Identify Triggers: Recognizing what triggers your unique stress response is the first step to managing your stress. Although you can try to avoid these triggers, some may be unavoidable. Therefore, finding positive coping mechanisms to deal with unavoidable stress is the next best thing.

Healthy Nutrition: Remember to hydrate and eat a healthy balanced diet (e.g., lean meats, fruits and vegetables). Reach for a banana the next time you feel stressed, as potassium can help regulate blood pressure, which can be elevated during stress. Drinking plenty of water is important to flush out the stress-related toxins in your body. The right food will give you the proper energy to tackle whatever challenges may come your way.
Physical Activity: Get physical exercise, whether it be a game of basketball, running, swimming, cycling or even just taking the dog for a walk. The endorphins released can rid the body of toxins to help fight stress.

Muscle Relaxation/Breathing Exercises: Yoga may not be everyone’s cup of tea, but it does have a long list of benefits to help the body physically unwind. Even if yoga isn’t on your to-do list, simple breathing exercises have been shown to balance carbon dioxide and oxygen in the body to help mentally and physically restore the body.

Sleeping Habits: Making sure you are getting a quality nights rest is very important. During sleep the body repairs itself, so a lack of quantity and quality of sleep can lead the body to be unable to fight the stressors of the day. Habits like staying away from caffeine and other stimulants before going to bed and creating a cool, calm and dark sleeping environment will help program your body to dial down before sleep. Adopting healthy sleep hygiene habits can help combat stress.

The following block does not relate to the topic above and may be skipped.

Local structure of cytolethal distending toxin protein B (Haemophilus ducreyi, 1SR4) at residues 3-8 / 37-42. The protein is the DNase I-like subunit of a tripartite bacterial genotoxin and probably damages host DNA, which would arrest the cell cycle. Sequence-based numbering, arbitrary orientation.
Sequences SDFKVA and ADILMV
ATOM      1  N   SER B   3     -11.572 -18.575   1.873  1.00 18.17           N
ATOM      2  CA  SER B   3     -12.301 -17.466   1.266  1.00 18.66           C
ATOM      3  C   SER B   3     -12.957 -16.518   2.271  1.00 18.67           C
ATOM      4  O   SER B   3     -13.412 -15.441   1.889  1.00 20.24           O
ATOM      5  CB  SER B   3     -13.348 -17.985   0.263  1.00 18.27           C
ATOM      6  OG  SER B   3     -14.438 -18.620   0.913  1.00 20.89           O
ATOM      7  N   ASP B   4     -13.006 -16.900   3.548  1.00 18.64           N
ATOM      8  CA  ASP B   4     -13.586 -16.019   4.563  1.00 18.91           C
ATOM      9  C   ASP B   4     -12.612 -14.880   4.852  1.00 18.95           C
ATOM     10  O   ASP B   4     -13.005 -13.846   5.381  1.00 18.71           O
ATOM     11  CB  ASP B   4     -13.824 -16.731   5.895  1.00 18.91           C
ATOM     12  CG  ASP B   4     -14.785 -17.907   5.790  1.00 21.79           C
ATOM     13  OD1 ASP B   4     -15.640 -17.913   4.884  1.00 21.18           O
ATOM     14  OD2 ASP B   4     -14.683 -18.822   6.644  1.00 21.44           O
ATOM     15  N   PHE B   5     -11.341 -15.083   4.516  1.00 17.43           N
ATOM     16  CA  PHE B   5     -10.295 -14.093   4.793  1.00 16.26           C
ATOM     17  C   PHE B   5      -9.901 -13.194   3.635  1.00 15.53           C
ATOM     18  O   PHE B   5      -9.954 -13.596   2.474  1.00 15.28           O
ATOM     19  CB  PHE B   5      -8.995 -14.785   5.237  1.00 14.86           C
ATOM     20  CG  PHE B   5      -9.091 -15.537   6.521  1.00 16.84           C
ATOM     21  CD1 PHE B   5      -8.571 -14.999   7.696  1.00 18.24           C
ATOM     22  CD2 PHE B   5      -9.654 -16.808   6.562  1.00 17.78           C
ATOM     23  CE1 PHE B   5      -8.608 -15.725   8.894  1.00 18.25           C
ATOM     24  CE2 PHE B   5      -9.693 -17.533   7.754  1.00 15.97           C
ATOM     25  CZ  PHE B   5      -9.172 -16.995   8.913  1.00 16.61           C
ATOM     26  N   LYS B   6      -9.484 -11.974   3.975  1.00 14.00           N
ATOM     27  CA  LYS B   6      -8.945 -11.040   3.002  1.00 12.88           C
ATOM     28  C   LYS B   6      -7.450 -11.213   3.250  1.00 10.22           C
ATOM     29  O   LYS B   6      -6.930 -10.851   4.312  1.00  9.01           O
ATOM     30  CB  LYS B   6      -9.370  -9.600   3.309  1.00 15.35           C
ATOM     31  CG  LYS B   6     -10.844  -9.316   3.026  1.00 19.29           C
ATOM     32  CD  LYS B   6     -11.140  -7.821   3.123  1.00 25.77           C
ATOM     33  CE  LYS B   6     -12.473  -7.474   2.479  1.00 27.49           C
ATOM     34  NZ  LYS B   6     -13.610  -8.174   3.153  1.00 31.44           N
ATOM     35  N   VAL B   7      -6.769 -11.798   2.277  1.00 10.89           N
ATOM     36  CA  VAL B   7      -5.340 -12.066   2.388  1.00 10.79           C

Humor: Laughing has shown to have numerous benefits including stress release. Laughing can physically and mentally change the way your body reacts to stress including boosting your immune system, stimulating organs, reducing tension and improving overall mood.

Treat yourself: Take time to engage in activates that you enjoy, whether they be by yourself or with a group of friends. Taking part in hobbies or activities that you enjoy allows for the mind and body to concentrate on something other than what is causing you stress.

In sum

If you feel you are struggling with stress, please seek help from a medical practitioner or a mental health professional. Also, there may be departmental resources through your Employee Assistance Program or outside organizations that are available. See the sidebar for additional resources that may be helpful if you are struggling with stress.

References




Todd LeDuc is a 26-year veteran of the fire service and chief of Health and Safety for Broward County, FL, Fire Services.


Todd LeDuc is a 26-year veteran of the fire service and chief of Health and Safety for Broward County, FL, Fire Services. He is the secretary for the IAFC Safety, Health, and Survival Section and is a peer reviewer for professional credentialing designation and agency accreditation with the Center for Public Safety Excellence (CPSE).

We appreciate Firehouse and Editor-in-Chief Tim Sendelbach's permission to let us repost How Firefighters Can Manage Stress, February 1, 2016, by Todd J. Leduc, Sarah Henderson, Estefinia Masias, Judy Couwels, Vincent Van Hasselt